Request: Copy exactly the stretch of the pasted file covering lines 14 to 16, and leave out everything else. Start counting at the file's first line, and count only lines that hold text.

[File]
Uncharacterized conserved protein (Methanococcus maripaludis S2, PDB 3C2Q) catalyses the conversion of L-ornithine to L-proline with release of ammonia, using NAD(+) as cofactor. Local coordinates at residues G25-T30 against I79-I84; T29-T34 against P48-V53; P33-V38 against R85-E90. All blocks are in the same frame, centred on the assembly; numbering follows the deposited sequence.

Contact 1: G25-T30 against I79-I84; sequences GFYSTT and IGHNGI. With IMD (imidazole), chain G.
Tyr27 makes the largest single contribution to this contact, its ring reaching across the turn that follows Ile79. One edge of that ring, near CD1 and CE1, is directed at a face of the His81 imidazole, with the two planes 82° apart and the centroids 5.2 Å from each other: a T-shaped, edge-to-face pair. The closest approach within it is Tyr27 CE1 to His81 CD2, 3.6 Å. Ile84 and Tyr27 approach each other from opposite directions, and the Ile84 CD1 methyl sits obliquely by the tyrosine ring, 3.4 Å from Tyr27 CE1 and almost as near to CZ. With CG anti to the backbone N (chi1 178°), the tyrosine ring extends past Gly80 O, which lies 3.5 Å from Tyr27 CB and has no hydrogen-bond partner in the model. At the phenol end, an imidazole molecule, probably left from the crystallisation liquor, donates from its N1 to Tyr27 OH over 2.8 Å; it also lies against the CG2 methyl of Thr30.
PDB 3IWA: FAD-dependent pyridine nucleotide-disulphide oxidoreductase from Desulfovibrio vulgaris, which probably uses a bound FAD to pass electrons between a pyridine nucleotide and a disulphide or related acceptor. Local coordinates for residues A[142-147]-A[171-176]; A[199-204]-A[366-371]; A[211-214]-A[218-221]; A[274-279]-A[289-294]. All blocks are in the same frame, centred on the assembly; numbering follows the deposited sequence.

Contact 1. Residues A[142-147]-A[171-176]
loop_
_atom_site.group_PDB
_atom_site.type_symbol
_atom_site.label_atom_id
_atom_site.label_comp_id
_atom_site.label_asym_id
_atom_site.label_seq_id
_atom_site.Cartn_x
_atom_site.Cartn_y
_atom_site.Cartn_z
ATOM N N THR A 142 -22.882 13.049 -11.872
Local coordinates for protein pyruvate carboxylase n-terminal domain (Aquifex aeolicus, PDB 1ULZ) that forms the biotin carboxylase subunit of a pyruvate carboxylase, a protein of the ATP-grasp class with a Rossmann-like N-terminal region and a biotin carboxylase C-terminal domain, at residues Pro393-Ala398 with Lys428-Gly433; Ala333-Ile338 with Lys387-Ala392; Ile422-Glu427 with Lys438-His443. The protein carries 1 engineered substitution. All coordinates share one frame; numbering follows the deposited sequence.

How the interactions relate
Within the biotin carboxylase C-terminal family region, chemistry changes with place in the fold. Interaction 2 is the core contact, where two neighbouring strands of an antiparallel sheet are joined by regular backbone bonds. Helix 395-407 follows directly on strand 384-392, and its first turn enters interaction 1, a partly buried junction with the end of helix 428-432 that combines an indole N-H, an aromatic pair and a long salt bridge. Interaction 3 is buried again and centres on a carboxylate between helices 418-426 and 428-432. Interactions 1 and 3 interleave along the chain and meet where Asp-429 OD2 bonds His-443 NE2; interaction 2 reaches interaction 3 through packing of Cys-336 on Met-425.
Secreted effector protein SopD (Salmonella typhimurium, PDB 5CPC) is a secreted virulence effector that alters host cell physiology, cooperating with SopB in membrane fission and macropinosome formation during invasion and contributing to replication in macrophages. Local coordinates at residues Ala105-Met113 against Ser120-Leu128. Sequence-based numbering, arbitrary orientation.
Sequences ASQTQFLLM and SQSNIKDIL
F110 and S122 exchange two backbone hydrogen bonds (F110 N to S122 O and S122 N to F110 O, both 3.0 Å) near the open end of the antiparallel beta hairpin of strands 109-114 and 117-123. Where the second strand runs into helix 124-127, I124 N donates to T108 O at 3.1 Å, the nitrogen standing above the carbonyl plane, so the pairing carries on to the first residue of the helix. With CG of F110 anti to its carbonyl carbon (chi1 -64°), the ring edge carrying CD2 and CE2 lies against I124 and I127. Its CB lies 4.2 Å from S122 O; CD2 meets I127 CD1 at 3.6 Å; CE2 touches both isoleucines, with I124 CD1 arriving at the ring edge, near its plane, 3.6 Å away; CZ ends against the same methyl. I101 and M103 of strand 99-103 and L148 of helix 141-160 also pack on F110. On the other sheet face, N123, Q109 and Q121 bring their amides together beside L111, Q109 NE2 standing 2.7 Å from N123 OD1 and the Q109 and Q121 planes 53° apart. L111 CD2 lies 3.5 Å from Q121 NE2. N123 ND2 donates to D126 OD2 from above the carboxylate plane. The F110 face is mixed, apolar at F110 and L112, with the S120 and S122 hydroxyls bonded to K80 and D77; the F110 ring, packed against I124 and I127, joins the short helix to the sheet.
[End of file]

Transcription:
_atom_site.Cartn_y
_atom_site.Cartn_z
ATOM N N THR A 142 -22.882 13.049 -11.872